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The Winter 2010 issue of The Earth Scientist includes a variety of educational resources, ranging from astronomy to glaciers. Check out the other publications and classroom materials in our online store.
This delicate feather star is resting on a piece of coral.
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Windows Original, adapted from Corel Photography

Echinoderms

Do you know what an echinoderm is? No? Bet you've heard of a starfish, though! Starfish, feather stars, urchins and lilies are all echinoderms.

An echinoderm doesn't have a head. Instead, they look like a bunch of legs tied together! The feather star and sea lilies are soft and easy to break.

But the starfish is well known because of its shape. Many people think starfish all have 5 legs. But some have as many as eleven!

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Traveling Nitrogen is a fun group game appropriate for the classroom. Players follow nitrogen atoms through living and nonliving parts of the nitrogen cycle. For grades 5-9.

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Traveling Nitrogen Classroom Activity Kit

Check out our online store - minerals, fossils, books, activities, jewelry, and household items!...more

Can there be Life in the Environment of Jupiter?

Jupiter's atmospheric environment is one of powerful winds, going 250 miles per hour, and temperatures from -270 degrees to +32 degrees (freezing temperature). These winds make it hard for life forms to...more

The possible discovery of Life on Mars

In July, 1996 a team of scientists said that they had discovered possible fossils of bacteria in a meteorite named ALH84001 that came from Mars. It was found in Antarctica in 1984 after having landed there...more

The Environment of Saturn

Saturn's atmospheric environment is one of powerful winds, going 250 miles per hour, and temperatures from -270 degrees to +80 degrees. With winds like these, it is hard to have peace and quiet. The region...more

Can there be Life in the Environment of Titan?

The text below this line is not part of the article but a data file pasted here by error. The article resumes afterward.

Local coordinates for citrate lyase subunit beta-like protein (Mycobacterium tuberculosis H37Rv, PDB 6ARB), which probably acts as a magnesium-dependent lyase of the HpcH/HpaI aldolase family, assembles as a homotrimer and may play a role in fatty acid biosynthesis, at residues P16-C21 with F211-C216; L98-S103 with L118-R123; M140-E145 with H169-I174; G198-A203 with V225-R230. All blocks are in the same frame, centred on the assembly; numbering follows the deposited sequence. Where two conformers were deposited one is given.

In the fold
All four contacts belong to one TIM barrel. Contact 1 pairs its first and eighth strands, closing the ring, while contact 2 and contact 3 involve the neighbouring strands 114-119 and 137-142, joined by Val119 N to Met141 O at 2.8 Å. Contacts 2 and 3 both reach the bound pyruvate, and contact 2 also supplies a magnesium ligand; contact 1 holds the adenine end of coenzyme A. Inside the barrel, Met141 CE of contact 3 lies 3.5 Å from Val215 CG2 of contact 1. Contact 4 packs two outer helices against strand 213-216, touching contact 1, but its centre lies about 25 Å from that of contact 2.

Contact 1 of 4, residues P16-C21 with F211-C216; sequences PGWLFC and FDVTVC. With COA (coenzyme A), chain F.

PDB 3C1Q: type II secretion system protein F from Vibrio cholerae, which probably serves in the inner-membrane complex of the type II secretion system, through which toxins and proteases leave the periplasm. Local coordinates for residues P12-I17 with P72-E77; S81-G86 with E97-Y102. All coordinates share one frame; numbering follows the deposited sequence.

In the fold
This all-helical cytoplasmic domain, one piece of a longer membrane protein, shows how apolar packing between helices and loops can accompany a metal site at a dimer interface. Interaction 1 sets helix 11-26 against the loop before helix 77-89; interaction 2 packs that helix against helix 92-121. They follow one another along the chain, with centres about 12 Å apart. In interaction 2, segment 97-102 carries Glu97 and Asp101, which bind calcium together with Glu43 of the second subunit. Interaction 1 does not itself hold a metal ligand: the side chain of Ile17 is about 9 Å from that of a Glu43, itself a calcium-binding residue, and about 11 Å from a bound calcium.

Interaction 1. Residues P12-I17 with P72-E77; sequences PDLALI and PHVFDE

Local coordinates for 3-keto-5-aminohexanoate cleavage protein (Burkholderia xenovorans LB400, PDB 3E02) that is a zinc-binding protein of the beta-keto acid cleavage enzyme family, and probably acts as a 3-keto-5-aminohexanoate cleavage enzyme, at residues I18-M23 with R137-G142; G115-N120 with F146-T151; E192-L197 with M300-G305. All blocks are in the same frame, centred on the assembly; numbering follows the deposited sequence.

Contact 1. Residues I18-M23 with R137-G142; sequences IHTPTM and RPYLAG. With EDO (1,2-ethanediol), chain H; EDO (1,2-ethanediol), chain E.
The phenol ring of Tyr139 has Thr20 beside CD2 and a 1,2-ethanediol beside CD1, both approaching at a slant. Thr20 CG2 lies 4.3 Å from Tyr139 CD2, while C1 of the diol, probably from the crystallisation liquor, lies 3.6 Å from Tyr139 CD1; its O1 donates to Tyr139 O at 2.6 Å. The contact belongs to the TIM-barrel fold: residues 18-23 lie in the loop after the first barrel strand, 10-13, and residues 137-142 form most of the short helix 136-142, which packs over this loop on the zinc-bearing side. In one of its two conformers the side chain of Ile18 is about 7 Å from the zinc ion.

The air of Titan is a lot like the Earth's, except that it is very cold, from -330 degrees to -290 degrees! Like the Earth, there is a lot of Nitrogen and other complex molecules. There also may be an...more

Autotrophs

Organisms that are able to "make their own food" are called autotrophs, meaning "self-feeders". Some examples of autotrophs are plants and algae (shown in the picture). Both plants and algae use photosynthesis...more

Coacervates

In the warm early ocean, large molecules came together into a form called *coacervates*. Molecules such as these will form coacervates in the same way that beads of vinegar in oil come together. These...more

Early Life

Over a very long time, gradual changes in the earliest cells gave rise to new life forms. These new cells were very different from earlier cells because they were able to get their energy from a different...more

Windows to the Universe, a project of the National Earth Science Teachers Association, is sponsored in part is sponsored in part through grants from federal agencies (NASA and NOAA), and partnerships with affiliated organizations, including the American Geophysical Union, the Howard Hughes Medical Institute, the Earth System Information Partnership, the American Meteorological Society, the National Center for Science Education, and TERC. The American Geophysical Union and the American Geosciences Institute are Windows to the Universe Founding Partners. NESTA welcomes new Institutional Affiliates in support of our ongoing programs, as well as collaborations on new projects. Contact NESTA for more information. NASA ESIP NCSE HHMI AGU AGI AMS NOAA